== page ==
Personal Finance: Could I be evicted if I can’t pay my rent because of coronavirus?
- Credit: Beatons/Getty
Stephanie Hammond, director of accounts at East Anglian accountancy firm Beatons, looks at measures in place to prevent tenants losing their homes during the health crisis.
Having a roof over your head is a basic human right – and it makes absolute sense that the fear of losing that safety net will be in the forefront of your mind during this crisis.
MORE: Personal finance: What happens if I can’t pay my car PCP because of coronavirus?According to the Office of National Statistics, the number of households in the private rented sector in the UK increased 63% to 4.5 million in 2017, so you are not the only one in this boat.
However, while I want to offer reassurance, the truth is that help for you is a little bit more muddy than the clear cut three-month mortgage holiday being offered to homeowners.
On the plus side, the Government has announced that landlords won’t be able to start eviction proceedings for at least the next three months, protecting private and social tenants experiencing financial difficulties.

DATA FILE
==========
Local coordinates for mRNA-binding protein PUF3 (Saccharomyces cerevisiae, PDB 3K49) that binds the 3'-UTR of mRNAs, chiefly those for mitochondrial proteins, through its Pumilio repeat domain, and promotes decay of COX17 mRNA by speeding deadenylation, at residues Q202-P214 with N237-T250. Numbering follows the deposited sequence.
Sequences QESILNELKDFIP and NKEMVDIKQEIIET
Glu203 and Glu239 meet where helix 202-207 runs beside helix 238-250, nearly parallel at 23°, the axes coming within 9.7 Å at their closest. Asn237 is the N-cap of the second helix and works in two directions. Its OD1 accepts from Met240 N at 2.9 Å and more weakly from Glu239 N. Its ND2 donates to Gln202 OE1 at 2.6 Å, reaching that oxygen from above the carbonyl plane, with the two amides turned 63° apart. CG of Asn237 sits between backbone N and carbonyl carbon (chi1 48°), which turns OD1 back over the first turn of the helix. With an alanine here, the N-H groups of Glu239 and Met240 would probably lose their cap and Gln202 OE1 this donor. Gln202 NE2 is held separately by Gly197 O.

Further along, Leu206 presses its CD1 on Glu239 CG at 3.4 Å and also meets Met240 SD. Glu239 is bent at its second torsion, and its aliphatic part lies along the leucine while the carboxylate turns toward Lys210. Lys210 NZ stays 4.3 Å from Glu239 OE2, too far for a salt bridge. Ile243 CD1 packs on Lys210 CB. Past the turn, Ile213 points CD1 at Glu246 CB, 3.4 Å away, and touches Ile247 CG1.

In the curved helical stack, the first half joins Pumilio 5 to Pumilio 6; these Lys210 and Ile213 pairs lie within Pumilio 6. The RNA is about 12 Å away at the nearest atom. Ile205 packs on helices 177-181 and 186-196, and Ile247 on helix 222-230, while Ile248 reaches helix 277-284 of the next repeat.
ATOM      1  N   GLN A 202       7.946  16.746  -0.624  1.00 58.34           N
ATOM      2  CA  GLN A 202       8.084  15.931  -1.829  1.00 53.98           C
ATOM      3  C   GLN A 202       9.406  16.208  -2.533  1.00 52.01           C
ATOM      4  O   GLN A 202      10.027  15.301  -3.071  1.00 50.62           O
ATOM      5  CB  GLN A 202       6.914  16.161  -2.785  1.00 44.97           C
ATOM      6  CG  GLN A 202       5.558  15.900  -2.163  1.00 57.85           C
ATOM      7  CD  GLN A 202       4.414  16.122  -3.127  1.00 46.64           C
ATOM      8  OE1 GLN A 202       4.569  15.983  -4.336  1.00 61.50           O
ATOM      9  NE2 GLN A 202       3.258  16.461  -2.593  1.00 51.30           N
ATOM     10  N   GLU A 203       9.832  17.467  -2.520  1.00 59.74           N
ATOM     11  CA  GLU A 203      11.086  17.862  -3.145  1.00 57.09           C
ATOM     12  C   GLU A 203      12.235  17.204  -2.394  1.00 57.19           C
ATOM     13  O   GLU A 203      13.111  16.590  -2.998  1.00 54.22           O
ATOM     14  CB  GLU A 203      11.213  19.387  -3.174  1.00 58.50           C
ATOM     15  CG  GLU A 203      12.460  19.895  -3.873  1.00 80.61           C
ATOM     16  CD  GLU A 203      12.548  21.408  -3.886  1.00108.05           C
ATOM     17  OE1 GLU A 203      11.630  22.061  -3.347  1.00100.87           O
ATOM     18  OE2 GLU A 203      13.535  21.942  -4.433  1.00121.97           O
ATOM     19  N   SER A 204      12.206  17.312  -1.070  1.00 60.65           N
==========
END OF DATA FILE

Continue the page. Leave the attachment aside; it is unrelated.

Emergency legislation is being introduced for this but it’s not yet clear when this will come into force.
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Beyond this three-month point, you’ll be expected to work with your landlord to establish an affordable repayment plan which takes your circumstances into account.
Bear in mind that there are provisions for the buy-to-let investor to be able to have the three-month mortgage holiday too so hopefully your landlord will be amenable to discussing how you go about paying back the arears at a later date.
MORE: What does the coronavirus mean for my pension?My advice is to speak to your landlord as soon as possible to try and work out a way forward.
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It’s also worth checking whether you’re receiving all the financial help with housing you’re entitled to, which could come from benefits such as universal credit and housing benefit which has been enhanced to help those who are struggling.